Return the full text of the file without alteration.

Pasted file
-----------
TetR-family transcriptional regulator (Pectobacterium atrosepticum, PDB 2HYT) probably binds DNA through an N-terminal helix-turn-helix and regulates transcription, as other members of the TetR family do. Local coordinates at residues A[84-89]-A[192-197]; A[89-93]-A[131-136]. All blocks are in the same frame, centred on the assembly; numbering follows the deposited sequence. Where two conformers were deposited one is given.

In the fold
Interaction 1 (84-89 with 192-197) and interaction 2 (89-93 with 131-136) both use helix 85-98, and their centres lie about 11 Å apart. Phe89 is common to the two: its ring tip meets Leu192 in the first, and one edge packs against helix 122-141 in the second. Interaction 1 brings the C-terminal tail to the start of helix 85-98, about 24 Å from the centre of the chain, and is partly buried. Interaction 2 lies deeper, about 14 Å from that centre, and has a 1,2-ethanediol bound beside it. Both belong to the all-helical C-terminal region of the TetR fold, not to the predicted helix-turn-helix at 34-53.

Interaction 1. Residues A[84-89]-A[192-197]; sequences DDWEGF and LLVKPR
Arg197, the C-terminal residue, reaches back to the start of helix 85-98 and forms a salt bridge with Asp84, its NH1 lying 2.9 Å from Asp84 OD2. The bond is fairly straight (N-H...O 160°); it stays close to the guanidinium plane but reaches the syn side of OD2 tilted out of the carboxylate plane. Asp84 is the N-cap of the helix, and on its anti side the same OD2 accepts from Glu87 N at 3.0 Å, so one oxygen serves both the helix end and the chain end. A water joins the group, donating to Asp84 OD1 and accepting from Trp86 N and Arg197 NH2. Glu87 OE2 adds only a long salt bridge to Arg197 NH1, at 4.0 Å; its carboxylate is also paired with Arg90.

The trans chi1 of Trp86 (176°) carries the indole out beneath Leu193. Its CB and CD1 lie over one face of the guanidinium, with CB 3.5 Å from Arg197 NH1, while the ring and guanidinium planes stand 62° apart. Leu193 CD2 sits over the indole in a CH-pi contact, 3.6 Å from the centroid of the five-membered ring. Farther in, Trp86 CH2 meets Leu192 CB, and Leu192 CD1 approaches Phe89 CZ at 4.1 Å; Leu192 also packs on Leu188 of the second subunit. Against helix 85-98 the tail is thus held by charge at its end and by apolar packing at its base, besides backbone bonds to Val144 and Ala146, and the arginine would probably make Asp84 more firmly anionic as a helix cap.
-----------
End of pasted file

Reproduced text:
TetR-family transcriptional regulator (Pectobacterium atrosepticum, PDB 2HYT) probably binds DNA through an N-terminal helix-turn-helix and regulates transcription, as other members of the TetR family do. Local coordinates at residues A[84-89]-A[192-197]; A[89-93]-A[131-136]. All blocks are in the same frame, centred on the assembly; numbering follows the deposited sequence. Where two conformers were deposited one is given.

In the fold
Interaction 1 (84-89 with 192-197) and interaction 2 (89-93 with 131-136) both use helix 85-98, and their centres lie about 11 Å apart. Phe89 is common to the two: its ring tip meets Leu192 in the first, and one edge packs against helix 122-141 in the second. Interaction 1 brings the C-terminal tail to the start of helix 85-98, about 24 Å from the centre of the chain, and is partly buried. Interaction 2 lies deeper, about 14 Å from that centre, and has a 1,2-ethanediol bound beside it. Both belong to the all-helical C-terminal region of the TetR fold, not to the predicted helix-turn-helix at 34-53.

Interaction 1. Residues A[84-89]-A[192-197]; sequences DDWEGF and LLVKPR
Arg197, the C-terminal residue, reaches back to the start of helix 85-98 and forms a salt bridge with Asp84, its NH1 lying 2.9 Å from Asp84 OD2. The bond is fairly straight (N-H...O 160°); it stays close to the guanidinium plane but reaches the syn side of OD2 tilted out of the carboxylate plane. Asp84 is the N-cap of the helix, and on its anti side the same OD2 accepts from Glu87 N at 3.0 Å, so one oxygen serves both the helix end and the chain end. A water joins the group, donating to Asp84 OD1 and accepting from Trp86 N and Arg197 NH2. Glu87 OE2 adds only a long salt bridge to Arg197 NH1, at 4.0 Å; its carboxylate is also paired with Arg90.

The trans chi1 of Trp86 (176°) carries the indole out beneath Leu193. Its CB and CD1 lie over one face of the guanidinium, with CB 3.5 Å from Arg197 NH1, while the ring and guanidinium planes stand 62° apart. Leu193 CD2 sits over the indole in a CH-pi contact, 3.6 Å from the centroid of the five-membered ring. Farther in, Trp86 CH2 meets Leu192 CB, and Leu192 CD1 approaches Phe89 CZ at 4.1 Å; Leu192 also packs on Leu188 of the second subunit. Against helix 85-98 the tail is thus held by charge at its end and by apolar packing at its base, besides backbone bonds to Val144 and Ala146, and the arginine would probably make Asp84 more firmly anionic as a helix cap.